An interesting case for animal law enthusiasts is currently playing out in Dandenong, in the outer-suburbs of Melbourne, Australia.
In February 2011 Dandenong resident Vu Ho was fined $220 for keeping a pet sheep on a suburban block and ordered to remove the sheep. Ho argues that the sheep is a loved member of the family, a pet (rather than livestock). He does not want to relinquish her and has taken the matter to the Victorian Supreme Court, with a further appeal likely to follow.
Animal activists are calling on Dandenong City Council to allow Ho's sheep (creatively named Baa) to remain living on the property.
While that would probably be an optimal outcome for both Ho and Baa, I am curious to see how the matter plays out in court.
Animals were once an integral part of the city scape. Livestock, including sheep, routinely lived close to humans and would be droved into the city for sale and slaughter.
With urban modernisation animals were removed from cities, suburbs, and now apparently outer-suburbs. This occurred as the price of land increased and as city authorities became more concerned about hygiene.
Of course one type of animals was permitted to remain in the city - the companion animal.
Companion animals come in many shapes and sizes. So how do we know when we are looking at a companion animal? Well, according to Dandenong City Council a companion animal will never come in the shape of a sheep.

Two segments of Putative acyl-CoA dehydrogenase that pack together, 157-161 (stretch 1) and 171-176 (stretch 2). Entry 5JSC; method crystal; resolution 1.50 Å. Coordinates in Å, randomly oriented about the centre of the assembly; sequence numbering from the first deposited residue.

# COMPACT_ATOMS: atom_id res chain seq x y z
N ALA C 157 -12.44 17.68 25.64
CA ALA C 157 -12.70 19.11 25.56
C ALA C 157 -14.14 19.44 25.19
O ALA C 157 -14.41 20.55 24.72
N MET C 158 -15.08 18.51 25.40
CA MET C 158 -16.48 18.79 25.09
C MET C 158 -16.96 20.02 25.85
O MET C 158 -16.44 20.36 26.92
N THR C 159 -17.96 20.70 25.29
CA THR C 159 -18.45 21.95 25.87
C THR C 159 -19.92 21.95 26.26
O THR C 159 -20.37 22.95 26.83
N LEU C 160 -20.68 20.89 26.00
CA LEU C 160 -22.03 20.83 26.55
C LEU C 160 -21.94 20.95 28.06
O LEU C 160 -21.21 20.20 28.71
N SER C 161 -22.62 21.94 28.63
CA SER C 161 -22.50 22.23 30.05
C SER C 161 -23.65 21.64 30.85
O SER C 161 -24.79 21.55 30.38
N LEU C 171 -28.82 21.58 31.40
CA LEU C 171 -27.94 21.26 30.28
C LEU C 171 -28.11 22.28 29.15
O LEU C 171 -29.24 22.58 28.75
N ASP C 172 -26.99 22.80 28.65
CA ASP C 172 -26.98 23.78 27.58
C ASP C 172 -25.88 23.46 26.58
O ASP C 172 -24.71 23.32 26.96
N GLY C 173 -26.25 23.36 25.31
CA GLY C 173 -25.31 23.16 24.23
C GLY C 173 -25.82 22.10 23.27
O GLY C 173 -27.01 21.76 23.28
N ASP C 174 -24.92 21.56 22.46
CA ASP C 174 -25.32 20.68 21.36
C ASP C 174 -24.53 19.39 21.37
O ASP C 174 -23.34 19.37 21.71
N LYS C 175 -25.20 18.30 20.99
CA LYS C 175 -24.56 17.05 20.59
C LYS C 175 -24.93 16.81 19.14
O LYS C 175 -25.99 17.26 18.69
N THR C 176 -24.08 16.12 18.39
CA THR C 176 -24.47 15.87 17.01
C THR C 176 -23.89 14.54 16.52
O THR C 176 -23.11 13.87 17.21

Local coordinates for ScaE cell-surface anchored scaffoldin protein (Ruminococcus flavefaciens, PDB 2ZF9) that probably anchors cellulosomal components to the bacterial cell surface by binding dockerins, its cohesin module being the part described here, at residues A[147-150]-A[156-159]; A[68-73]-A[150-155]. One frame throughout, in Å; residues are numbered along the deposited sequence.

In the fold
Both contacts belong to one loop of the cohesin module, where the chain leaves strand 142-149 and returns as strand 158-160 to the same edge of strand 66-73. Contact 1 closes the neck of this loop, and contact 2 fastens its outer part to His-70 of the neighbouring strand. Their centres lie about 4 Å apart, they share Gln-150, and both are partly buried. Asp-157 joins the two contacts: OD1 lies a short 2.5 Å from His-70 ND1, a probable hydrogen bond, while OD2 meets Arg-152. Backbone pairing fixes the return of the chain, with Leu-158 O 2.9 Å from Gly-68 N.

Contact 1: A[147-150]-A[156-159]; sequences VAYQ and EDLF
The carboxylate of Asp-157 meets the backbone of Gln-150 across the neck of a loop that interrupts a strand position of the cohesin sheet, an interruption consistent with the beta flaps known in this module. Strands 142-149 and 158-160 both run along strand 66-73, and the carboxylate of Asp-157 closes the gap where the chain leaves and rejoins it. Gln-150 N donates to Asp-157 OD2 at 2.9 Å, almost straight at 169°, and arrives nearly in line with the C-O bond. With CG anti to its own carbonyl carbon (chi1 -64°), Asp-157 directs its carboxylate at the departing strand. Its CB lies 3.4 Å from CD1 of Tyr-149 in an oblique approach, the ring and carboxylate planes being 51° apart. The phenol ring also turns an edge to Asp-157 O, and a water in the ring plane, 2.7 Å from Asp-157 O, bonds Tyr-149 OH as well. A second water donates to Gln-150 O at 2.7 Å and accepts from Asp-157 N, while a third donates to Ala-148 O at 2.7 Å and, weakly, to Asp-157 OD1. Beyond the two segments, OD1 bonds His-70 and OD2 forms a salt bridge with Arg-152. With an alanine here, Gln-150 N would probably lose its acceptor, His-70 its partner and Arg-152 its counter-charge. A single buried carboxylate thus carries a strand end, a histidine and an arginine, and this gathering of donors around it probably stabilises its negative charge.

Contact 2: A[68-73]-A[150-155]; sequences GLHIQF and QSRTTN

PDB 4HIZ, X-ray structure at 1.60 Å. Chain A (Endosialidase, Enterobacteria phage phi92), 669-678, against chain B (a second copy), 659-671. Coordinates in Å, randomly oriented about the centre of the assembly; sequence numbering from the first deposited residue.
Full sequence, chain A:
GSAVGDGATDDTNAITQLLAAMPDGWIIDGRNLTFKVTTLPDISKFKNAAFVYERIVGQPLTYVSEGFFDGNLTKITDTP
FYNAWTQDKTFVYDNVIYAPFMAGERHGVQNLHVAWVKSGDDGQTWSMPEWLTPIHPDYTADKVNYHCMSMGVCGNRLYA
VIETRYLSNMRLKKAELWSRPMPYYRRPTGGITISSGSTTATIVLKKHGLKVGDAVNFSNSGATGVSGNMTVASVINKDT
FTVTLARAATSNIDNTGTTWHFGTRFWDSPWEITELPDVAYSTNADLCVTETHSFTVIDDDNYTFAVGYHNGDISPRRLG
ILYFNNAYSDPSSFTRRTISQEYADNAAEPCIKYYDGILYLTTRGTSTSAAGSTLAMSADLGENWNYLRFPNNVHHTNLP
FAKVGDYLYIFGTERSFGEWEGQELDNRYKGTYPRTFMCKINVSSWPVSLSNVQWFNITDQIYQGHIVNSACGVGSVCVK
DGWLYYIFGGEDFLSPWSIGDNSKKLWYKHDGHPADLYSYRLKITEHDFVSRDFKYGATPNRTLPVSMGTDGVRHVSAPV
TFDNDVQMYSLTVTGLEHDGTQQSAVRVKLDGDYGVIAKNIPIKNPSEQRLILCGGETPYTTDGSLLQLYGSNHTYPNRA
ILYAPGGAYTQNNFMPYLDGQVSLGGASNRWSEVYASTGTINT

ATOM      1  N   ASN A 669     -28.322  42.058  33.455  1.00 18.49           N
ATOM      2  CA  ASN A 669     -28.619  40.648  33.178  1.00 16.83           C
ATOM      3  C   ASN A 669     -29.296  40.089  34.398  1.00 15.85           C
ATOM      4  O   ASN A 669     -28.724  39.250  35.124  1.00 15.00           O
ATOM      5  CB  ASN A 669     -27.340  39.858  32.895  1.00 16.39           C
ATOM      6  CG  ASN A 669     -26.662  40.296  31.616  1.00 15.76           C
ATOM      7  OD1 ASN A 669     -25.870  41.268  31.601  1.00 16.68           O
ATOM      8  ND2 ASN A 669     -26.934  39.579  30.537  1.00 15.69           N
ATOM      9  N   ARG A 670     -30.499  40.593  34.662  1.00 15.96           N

The definition I would offer is that a companion animal is an animal kept for non-economic purposes, and they normally lives in small numbers either close to the family home, or in it.
In my book 'Animals, Equality and Democracy' I argue that one of the problems with legislative inconsistency in animal welfare laws is that companion animals fare better than other types of animals. That conclusion appears to apply to Baa very strongly. Yet I also feel that Dandenong City Council does have some difficult questions to answer. Why can't Baa be a pet? Which other animals cannot be a pet? Why can't a single sheep live on a suburban block.
It should be a very interesting case. Stay tuned!